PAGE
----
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The Vital Importance of Livability

Posted on May 01, 2018 | by Bob Carter
 The Vital Importance of Livability

At The Patterson Foundation (TPF), beautifully presented inspirational quotes adorn the walls. One I have always had a special affinity for is, “We do not inherit this land from our ancestors, we borrow it from our children.” I have never considered myself an environmental activist, but I nonetheless believe in environmental science and have an ongoing concern for our local and global habitats.

It was my recent good fortune to represent TPF’s Age-Friendly Sarasota initiative at the 2018 Environmental Summit. The summit, presented by the Science and Environmental Council and Elizabeth Moore, took place on April 25-27 at New College of Florida in Sarasota. I was there to connect and learn as well as to explore potential engagement and collaborative opportunities between the local environmental movement and the local age-friendly movement. My learning at the Summit extended beyond the science and subject areas that included estuaries, water quality, land conservation, climate, and urban ecology which were all fascinating and personally eye-opening. I was struck by many things including the audience of approximately 250 multi-generational participants balanced in equal parts of professionals, volunteers, and students who all seemed to be universally engaged throughout. Attendees sat through two full days of session after session with keen attentiveness and passion; the auditorium room always appeared to be filled to capacity.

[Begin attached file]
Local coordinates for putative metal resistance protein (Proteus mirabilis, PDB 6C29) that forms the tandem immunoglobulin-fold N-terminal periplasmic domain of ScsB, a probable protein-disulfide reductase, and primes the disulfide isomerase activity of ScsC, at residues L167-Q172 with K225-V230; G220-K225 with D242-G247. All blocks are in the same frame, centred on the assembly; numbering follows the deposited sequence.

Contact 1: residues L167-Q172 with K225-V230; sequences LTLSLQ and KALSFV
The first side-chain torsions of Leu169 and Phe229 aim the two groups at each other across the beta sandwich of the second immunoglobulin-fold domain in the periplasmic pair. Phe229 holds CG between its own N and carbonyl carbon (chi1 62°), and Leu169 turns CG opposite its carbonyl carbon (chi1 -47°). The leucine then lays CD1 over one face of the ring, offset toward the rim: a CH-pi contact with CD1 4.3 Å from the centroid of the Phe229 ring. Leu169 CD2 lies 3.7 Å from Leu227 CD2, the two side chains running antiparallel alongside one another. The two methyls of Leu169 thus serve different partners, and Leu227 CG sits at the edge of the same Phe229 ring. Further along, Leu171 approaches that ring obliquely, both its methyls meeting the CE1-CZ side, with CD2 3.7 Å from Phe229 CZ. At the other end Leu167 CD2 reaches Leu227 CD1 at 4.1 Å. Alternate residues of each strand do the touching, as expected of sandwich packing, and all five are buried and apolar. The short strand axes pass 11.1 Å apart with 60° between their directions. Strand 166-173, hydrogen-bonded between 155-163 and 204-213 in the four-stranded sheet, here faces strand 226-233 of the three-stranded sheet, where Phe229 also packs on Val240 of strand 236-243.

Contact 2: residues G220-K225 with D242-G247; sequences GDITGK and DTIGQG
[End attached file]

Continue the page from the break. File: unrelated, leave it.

A distinction in the maturity levels of the environmental and age-friendly movements became clear to me. The modern era environmental movement has its roots in the 1960’s with concerns about air and water pollution. The age-friendly movement is much younger, perhaps tracing back to 2006 when the World Health Organization (WHO) began a formal program of age-friendly cities and communities. Its concern was the rapid aging of populations taking place without many communities giving thoughtful planning to the demographic changes taking place and related repercussions. AARP became affiliated with the program in 2012 and Sarasota County was the first community in Florida to join the global movement in 2015.

Both movements have many commonalities of strategy and purpose. At their heart, they are both about the vital importance of “livability.” They both stress the high cost of denial and the importance of future planning. Ditto the importance of building public support. To be successful, both movements must emphasize community education, dialogue, and involvement, for fundamental change only happens when people make it happen. Essential to this is the messaging, often translating complex data into understandable information that creates an emotional connection with people that inspires action even while acknowledging significant concerns. Passion for the environment seemed deeply rooted in so many of the attendees at the Environmental Summit.

There was also the lesson about the great value in building relationships – actively looking for shared goals to create collaborative opportunities which can be leveraged into partnerships with the evolving focus on complementing established resources and looking at them not as fragments, but as parts of future coordinated and collaborative systems. The Environmental Summit had a quick-paced, varied format containing viewpoints, panels, lightning talks, and digital interaction. It was about turning aspirations into actions and celebrating the achievement of a livable community for all ages.


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